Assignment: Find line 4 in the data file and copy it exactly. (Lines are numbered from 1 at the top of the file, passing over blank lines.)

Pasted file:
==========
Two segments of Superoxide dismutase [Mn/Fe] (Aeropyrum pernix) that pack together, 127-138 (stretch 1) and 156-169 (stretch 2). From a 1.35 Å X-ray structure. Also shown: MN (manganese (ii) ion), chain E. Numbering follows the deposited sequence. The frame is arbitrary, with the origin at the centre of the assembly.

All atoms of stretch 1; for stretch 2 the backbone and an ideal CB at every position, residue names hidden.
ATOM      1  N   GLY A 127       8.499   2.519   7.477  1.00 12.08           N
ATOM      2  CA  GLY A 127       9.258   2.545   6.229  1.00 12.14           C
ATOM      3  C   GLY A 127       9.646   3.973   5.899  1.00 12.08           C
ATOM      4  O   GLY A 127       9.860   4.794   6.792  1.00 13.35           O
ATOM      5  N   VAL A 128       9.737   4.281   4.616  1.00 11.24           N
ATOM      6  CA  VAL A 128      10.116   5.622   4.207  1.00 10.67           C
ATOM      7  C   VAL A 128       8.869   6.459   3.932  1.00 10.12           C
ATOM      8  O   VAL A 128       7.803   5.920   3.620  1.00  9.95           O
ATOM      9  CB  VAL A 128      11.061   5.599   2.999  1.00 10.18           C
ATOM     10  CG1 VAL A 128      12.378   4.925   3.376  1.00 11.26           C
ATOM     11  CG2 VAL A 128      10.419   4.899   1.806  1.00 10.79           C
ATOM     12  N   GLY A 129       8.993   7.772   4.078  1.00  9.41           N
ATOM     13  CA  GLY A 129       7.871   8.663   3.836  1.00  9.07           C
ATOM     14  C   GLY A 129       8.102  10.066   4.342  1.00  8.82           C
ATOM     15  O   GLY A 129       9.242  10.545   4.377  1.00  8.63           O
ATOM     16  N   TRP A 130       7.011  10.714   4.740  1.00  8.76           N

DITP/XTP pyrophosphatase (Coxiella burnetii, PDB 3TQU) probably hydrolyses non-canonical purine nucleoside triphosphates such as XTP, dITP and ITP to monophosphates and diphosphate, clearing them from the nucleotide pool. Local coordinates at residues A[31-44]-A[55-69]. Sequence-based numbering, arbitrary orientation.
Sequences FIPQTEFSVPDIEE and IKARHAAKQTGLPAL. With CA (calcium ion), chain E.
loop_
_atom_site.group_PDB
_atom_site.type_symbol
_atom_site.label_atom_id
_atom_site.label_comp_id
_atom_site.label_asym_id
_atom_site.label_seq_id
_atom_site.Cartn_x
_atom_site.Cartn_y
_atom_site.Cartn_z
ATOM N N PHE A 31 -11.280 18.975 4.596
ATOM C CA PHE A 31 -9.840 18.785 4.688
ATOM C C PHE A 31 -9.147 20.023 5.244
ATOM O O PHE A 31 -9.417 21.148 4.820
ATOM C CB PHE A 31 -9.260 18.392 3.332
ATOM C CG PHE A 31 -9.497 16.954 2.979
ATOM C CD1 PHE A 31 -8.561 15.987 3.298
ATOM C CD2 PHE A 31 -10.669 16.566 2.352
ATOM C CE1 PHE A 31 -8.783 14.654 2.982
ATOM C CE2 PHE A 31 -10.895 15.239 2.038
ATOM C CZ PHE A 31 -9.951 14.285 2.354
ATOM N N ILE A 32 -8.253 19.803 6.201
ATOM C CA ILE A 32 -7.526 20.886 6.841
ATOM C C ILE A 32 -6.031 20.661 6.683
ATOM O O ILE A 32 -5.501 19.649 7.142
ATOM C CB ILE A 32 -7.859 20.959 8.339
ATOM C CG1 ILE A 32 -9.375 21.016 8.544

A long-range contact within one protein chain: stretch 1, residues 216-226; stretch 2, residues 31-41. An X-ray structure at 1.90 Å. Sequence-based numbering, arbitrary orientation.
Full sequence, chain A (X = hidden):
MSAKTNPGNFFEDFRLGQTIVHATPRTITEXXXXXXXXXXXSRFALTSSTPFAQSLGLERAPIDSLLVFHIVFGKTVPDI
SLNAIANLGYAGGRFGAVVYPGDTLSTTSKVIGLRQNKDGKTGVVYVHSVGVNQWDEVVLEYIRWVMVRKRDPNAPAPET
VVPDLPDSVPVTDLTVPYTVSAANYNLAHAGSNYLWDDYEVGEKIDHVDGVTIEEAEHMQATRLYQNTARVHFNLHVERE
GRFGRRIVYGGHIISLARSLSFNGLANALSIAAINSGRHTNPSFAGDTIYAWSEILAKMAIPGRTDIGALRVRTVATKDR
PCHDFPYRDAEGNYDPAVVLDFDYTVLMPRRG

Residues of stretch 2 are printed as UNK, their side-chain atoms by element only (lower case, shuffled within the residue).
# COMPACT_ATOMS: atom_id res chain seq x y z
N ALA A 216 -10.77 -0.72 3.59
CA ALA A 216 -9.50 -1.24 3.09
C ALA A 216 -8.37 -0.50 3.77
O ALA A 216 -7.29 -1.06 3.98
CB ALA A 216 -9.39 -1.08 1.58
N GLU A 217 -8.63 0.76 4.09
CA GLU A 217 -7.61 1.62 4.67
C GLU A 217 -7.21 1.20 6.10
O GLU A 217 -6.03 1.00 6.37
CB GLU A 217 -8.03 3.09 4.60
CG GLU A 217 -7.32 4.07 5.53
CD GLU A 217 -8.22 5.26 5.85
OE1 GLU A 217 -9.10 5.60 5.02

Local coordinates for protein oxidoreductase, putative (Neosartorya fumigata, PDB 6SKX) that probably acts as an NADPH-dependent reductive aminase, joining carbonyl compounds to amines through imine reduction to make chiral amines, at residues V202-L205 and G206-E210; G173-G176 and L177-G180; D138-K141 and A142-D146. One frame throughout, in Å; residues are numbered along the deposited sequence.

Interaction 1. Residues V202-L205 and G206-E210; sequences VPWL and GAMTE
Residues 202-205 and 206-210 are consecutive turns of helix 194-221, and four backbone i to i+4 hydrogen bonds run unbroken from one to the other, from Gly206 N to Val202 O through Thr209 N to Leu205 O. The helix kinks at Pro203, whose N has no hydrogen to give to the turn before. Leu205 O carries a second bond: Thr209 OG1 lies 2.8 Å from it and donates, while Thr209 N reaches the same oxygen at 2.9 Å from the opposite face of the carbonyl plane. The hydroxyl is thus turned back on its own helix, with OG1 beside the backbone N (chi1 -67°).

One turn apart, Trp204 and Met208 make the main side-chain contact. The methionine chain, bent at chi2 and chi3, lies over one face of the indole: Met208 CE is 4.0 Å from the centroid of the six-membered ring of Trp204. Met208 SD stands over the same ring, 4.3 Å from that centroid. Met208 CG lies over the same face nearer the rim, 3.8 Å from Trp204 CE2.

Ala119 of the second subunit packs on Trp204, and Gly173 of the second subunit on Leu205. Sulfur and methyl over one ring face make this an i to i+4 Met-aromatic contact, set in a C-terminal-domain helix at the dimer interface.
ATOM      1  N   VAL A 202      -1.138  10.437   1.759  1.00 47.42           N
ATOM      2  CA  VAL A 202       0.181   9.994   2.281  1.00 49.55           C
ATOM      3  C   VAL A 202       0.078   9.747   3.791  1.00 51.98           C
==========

ATOM      2  CA  GLY A 127       9.258   2.545   6.229  1.00 12.14           C